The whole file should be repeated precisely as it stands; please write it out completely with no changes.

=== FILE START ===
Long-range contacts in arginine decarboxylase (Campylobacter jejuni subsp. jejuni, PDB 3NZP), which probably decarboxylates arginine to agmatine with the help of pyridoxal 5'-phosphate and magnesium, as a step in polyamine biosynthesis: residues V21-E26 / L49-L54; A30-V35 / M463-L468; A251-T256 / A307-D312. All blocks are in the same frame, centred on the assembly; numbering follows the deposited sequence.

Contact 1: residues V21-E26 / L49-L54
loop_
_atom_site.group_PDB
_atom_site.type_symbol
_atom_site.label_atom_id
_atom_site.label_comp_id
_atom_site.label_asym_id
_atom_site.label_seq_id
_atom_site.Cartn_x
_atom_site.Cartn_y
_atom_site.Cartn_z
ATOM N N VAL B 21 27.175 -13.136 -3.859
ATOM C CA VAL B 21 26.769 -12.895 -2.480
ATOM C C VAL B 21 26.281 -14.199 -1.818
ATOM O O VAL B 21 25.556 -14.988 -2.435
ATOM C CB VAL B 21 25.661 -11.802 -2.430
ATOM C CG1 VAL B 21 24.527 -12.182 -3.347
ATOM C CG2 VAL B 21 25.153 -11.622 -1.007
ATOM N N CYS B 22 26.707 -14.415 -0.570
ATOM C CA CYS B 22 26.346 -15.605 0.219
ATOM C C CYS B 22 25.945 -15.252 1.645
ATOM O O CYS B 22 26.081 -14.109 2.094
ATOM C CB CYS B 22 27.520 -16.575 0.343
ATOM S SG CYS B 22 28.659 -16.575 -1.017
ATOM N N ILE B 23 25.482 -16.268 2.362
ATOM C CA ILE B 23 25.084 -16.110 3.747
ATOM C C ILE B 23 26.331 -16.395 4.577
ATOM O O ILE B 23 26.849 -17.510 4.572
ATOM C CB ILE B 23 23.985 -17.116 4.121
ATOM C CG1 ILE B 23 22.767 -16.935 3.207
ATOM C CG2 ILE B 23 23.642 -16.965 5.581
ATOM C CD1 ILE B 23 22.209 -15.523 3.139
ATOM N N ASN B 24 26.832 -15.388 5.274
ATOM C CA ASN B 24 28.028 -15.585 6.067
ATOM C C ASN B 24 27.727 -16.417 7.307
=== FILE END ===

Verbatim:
Long-range contacts in arginine decarboxylase (Campylobacter jejuni subsp. jejuni, PDB 3NZP), which probably decarboxylates arginine to agmatine with the help of pyridoxal 5'-phosphate and magnesium, as a step in polyamine biosynthesis: residues V21-E26 / L49-L54; A30-V35 / M463-L468; A251-T256 / A307-D312. All blocks are in the same frame, centred on the assembly; numbering follows the deposited sequence.

Contact 1: residues V21-E26 / L49-L54
loop_
_atom_site.group_PDB
_atom_site.type_symbol
_atom_site.label_atom_id
_atom_site.label_comp_id
_atom_site.label_asym_id
_atom_site.label_seq_id
_atom_site.Cartn_x
_atom_site.Cartn_y
_atom_site.Cartn_z
ATOM N N VAL B 21 27.175 -13.136 -3.859
ATOM C CA VAL B 21 26.769 -12.895 -2.480
ATOM C C VAL B 21 26.281 -14.199 -1.818
ATOM O O VAL B 21 25.556 -14.988 -2.435
ATOM C CB VAL B 21 25.661 -11.802 -2.430
ATOM C CG1 VAL B 21 24.527 -12.182 -3.347
ATOM C CG2 VAL B 21 25.153 -11.622 -1.007
ATOM N N CYS B 22 26.707 -14.415 -0.570
ATOM C CA CYS B 22 26.346 -15.605 0.219
ATOM C C CYS B 22 25.945 -15.252 1.645
ATOM O O CYS B 22 26.081 -14.109 2.094
ATOM C CB CYS B 22 27.520 -16.575 0.343
ATOM S SG CYS B 22 28.659 -16.575 -1.017
ATOM N N ILE B 23 25.482 -16.268 2.362
ATOM C CA ILE B 23 25.084 -16.110 3.747
ATOM C C ILE B 23 26.331 -16.395 4.577
ATOM O O ILE B 23 26.849 -17.510 4.572
ATOM C CB ILE B 23 23.985 -17.116 4.121
ATOM C CG1 ILE B 23 22.767 -16.935 3.207
ATOM C CG2 ILE B 23 23.642 -16.965 5.581
ATOM C CD1 ILE B 23 22.209 -15.523 3.139
ATOM N N ASN B 24 26.832 -15.388 5.274
ATOM C CA ASN B 24 28.028 -15.585 6.067
ATOM C C ASN B 24 27.727 -16.417 7.307